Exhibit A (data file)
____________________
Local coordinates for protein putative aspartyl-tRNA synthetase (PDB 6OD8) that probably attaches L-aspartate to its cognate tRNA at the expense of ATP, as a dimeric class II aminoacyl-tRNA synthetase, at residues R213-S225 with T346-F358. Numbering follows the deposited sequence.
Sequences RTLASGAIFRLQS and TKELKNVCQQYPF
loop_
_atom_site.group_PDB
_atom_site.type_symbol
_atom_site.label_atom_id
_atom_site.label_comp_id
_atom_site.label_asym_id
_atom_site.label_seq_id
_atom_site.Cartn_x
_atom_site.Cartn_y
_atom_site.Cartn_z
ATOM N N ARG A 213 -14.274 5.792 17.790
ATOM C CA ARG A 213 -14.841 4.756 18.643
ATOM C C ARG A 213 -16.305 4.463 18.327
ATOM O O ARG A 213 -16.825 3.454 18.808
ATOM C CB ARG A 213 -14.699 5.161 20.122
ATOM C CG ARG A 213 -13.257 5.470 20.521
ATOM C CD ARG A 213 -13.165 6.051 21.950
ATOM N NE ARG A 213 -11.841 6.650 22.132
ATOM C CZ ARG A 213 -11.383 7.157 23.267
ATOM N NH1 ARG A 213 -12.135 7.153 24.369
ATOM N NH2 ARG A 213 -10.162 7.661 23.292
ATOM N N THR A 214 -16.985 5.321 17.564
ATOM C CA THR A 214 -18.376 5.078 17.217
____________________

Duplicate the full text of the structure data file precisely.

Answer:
Local coordinates for protein putative aspartyl-tRNA synthetase (PDB 6OD8) that probably attaches L-aspartate to its cognate tRNA at the expense of ATP, as a dimeric class II aminoacyl-tRNA synthetase, at residues R213-S225 with T346-F358. Numbering follows the deposited sequence.
Sequences RTLASGAIFRLQS and TKELKNVCQQYPF
loop_
_atom_site.group_PDB
_atom_site.type_symbol
_atom_site.label_atom_id
_atom_site.label_comp_id
_atom_site.label_asym_id
_atom_site.label_seq_id
_atom_site.Cartn_x
_atom_site.Cartn_y
_atom_site.Cartn_z
ATOM N N ARG A 213 -14.274 5.792 17.790
ATOM C CA ARG A 213 -14.841 4.756 18.643
ATOM C C ARG A 213 -16.305 4.463 18.327
ATOM O O ARG A 213 -16.825 3.454 18.808
ATOM C CB ARG A 213 -14.699 5.161 20.122
ATOM C CG ARG A 213 -13.257 5.470 20.521
ATOM C CD ARG A 213 -13.165 6.051 21.950
ATOM N NE ARG A 213 -11.841 6.650 22.132
ATOM C CZ ARG A 213 -11.383 7.157 23.267
ATOM N NH1 ARG A 213 -12.135 7.153 24.369
ATOM N NH2 ARG A 213 -10.162 7.661 23.292
ATOM N N THR A 214 -16.985 5.321 17.564
ATOM C CA THR A 214 -18.376 5.078 17.217